This feels like such a cop out to me. Why does the learning process have to be, "Hey, see this card? This card is awful. Never use this card." Why can't it instead be, "This card could work in another deck but it's not working in mine, let's try something else instead."

I never played a TCG before Scrolls and even I recognized that half of my precon was awful. I never once thought cards like Faith Blessing would ever be good. So I just grinded gold and bought the competitive cards, and my deck ended up being like every other Order deck being played in ranked (out of my own intuition).

I don't like the black and white design principle of "these few cards will be great and playable on a competitive level, these other majority of cards will be designed to be bad. Because new players need to learn that bad cards exist."

A better design principle would be to attempt to make all cards at least somewhat competitive. Obviously with the confines of 50 cards to a deck, not every card is going to be played, but this would open up the possibility to try new things and maybe have a less stagnant meta game, where you constantly play against 1 of 2-3 deck compositions.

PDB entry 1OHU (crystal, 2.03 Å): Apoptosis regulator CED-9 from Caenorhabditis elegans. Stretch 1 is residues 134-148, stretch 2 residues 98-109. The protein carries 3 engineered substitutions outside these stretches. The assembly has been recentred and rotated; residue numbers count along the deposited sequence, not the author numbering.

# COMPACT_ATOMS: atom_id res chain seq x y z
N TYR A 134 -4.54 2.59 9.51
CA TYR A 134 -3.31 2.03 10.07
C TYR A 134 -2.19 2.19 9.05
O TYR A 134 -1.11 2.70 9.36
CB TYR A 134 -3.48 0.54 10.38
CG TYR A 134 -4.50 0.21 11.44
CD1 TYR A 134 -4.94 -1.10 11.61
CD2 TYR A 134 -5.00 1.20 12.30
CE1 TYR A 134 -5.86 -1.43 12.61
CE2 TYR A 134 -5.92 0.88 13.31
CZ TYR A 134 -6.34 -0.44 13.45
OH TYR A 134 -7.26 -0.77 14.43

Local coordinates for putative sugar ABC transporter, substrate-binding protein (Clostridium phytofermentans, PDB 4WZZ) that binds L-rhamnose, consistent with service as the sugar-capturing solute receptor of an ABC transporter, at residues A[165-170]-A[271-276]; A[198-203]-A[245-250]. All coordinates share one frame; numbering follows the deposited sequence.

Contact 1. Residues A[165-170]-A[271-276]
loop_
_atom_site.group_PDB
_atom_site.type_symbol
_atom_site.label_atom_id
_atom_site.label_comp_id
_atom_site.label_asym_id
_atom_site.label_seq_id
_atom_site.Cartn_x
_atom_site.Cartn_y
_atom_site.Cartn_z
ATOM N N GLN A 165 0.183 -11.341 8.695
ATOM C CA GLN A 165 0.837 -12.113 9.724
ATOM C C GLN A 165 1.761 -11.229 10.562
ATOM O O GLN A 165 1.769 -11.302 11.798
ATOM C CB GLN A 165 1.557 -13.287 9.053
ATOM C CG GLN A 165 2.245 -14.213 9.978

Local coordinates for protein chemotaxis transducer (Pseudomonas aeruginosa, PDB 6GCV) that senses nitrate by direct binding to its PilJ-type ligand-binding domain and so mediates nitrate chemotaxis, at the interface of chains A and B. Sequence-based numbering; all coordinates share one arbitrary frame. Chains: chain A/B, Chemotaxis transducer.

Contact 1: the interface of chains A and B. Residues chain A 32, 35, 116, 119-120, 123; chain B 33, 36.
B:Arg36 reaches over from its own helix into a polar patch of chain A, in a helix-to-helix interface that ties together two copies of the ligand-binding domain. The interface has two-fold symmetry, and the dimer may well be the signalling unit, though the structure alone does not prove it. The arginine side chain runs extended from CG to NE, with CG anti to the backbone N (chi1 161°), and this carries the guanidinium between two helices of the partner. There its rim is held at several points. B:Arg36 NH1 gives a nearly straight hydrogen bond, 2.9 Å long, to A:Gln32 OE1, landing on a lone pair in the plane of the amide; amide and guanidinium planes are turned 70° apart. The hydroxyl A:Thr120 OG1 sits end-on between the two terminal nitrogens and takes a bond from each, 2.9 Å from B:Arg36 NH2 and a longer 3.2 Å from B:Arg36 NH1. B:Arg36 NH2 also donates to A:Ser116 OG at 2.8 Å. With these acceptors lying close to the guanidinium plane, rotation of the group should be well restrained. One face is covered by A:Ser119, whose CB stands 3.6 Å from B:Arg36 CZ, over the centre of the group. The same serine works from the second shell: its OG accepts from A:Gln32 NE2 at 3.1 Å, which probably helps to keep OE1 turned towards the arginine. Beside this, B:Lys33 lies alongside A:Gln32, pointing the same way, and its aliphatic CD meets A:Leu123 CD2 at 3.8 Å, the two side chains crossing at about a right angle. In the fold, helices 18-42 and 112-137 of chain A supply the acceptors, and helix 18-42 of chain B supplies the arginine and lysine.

Quote:
Some cards are “bad” because they aren’t meant for you. (Not your playing style)


This fits some of the lesser utilized cards, but not all of them. I'm part of the Scrolls draft group and have played limited matches more than most people. Some cards are indeed amazing in draft and unplayed competitively (like Charge Coil, since there's less of a risk of Quake). However, there is no playing style that incorporates cards like Rigged besides the "I want to lose all my matches" playing style. If a card is unplayable in draft, it should probably be looked at again.

Quote:
Some cards are “bad” because the right deck for them doesn’t exist yet. (Junkyard and Beast Rat?)


Yes and no. A better example of this is Nutrition. I felt this card had unrealized potential, and now Decay is coming out and this card will probably be in most decks as long as Puppet Soldier is not altered. I agree with this point and I think there are a small amount of cards that fit this category (especially if some sort of anti-Quake card is released, that card destroys the viability of a few good cards like Charge Coil). There are still a lot of unplayable cards that won't be saved by new cards.